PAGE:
The second set is where we can separate the men from the boys. While I find 12/29/97 one of the most eminently listenable shows there is, it doesn’t have what 12/29/95 II has: an epic jam of epic jams. Sure, the Tube, DWD, Bowie, Possum, and YEM (I mean, come on, sick setlist) are all stellar, and the Tube is in discussion for “best ever.” But it does not have the Real Gin. The Real Gin is one of those Phish moments where you shake your head and say “did that really just happen?” At no point in 12/29/97 does that happen, which is what catapults 12/29/95 into the stratosphere. Guy, is there any moment in 12/29/97 that you would take over the Real Gin?
You ask a good question. Before I get to that one, though, I want to tackle a question you hint at earlier on: can a set with one transcendent jam be better than a set that’s consistently great, but has no single shining moment? It’s a compelling question, and one that I suspect most fans would answer differently depending on the day of the week you asked them. But unfortunately for 12/29/95, I think it’s a question that would be more appropriate for a battle between 12/29/97 II and 12/29/94 II. In my opinion, 12/29/95 II is not a set with a transcendent jam; it’s a set with a transcendent segue.
Now before anyone whips out the flame-throwers, let me elaborate. I think the Real Gin is awesome. And while the transitions from Gin to The Real Me and back are among the greatest in Phish history, the jamming that flanks them just isn’t. It’s energetic, it’s funky, it’s compelling–but is it Phish at their best? I don’t think so–to my ears, it’s not nearly as energetic, nearly as funky, or nearly as compelling as, say, the Weekapaug or the Mike’s from two nights later. To put it another way: if you were to snip out the entire Real Me section, would this Gin still be mentioned in the same breath as 8/13/93, 8/17/97, 7/29/98? It’s hard for me to believe it would.
In 12/29/97 II, on the other hand, we have a set that starts strong–Trey’s soloing in Disease is furious–and keeps the energy up until the last moments of the encore. Along the way, the band moves masterfully between funk and straight rock jamming in Disease, they inject a dose of Can’t Turn You Loose into Possum, they funk the hell out of Tube, and unleash a monster in YEM.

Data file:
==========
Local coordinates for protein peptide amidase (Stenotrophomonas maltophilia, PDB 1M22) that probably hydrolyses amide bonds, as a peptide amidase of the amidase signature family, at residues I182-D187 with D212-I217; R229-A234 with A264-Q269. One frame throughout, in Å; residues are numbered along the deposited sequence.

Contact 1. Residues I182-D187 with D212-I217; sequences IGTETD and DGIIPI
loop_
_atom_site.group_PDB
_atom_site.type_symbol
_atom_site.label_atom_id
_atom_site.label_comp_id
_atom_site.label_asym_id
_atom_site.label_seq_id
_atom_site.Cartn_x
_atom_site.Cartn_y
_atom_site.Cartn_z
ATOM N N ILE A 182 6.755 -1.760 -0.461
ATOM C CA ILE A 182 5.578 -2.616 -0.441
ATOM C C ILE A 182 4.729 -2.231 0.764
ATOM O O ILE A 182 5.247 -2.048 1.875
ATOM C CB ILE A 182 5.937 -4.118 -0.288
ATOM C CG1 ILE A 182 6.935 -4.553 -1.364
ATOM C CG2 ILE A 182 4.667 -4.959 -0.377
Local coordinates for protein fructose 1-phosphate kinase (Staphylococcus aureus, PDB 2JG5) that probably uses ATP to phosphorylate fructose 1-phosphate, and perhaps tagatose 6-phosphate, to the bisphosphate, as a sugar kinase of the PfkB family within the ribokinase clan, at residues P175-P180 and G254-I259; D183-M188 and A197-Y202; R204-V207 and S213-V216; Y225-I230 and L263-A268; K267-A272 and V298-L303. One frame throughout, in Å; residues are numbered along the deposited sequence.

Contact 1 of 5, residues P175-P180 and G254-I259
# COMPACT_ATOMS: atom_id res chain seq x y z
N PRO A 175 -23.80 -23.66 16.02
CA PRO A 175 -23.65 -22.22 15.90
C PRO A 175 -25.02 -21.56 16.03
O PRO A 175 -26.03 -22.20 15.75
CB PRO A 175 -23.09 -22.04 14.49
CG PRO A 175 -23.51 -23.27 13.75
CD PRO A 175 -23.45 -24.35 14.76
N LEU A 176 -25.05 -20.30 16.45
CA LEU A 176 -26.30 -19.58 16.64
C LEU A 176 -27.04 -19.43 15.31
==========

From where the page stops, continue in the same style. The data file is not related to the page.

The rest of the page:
So to answer your final question: no, I don’t think that any one jam in 12/29/97 II is as good as the Real Gin. But if you remove Gin > Real Me > Gin from 12/29/95 II, I think you’re left with an average set. And I’ll always take a set that’s great all the way through over one that’s just a little greater for 25 minutes, but average for the remaining hour.
Poster’s Final Thoughts on Set 2
I like to think of sets not as separate pieces that can be evaluated without context – which you suggest when you talk about removing the Real Gin from 12/29/95 – but as something that needs to be viewed in its entirety. The second set of 12/29/95 wouldn’t make sense without the Real Gin, both for what it did and how it went into McGrupp.
Also, you argue that a transcendent segue does not a transcendent jam make, which I could not disagree with more. Think of the 11/12/94 DWD>Have Mercy>DWD. Not the greatest jam in the world, but the segue and the sequence viewed as a whole is what makes it so good: the segue is the jam. Or, following your logic, let’s say we removed Possum from 12/29/97 and replaced it with Dogs Stole Things and Circus (keeping with ’97 form). How does that set look? Not too hot, does it? Also, how often is it that you get a segue on the level of the Real Gin? That is what makes it so special.
The bottom line is both shows are great, but ’95 offers something that ’97 does not: they leave the normal confines of the setlist (a siiiiick segue) and enter into some truly unique space where you have no idea what is coming next. ’97 is well played, totally listenable, and a great time, but it doesn’t rise to the level that 12/29/95 does.
Guy’s Final Thoughts
Well like I said, I agree with your final point: the best moment of 12/29/95 is greater than the best moment of 12/29/97. But to continue for a moment on the topic of segues, Phish’s ability to transition between songs is a great example of their musical acuity, but it is not unique to them. Their exploratory jams, on the other hand, are. Or put somewhat less diplomatically, if sick segues were what I was after, I’d go to a Disco Biscuits show.
What do you all think? Vote in the poll below, and post your thoughts in the comments – which show is better, and who won the argument?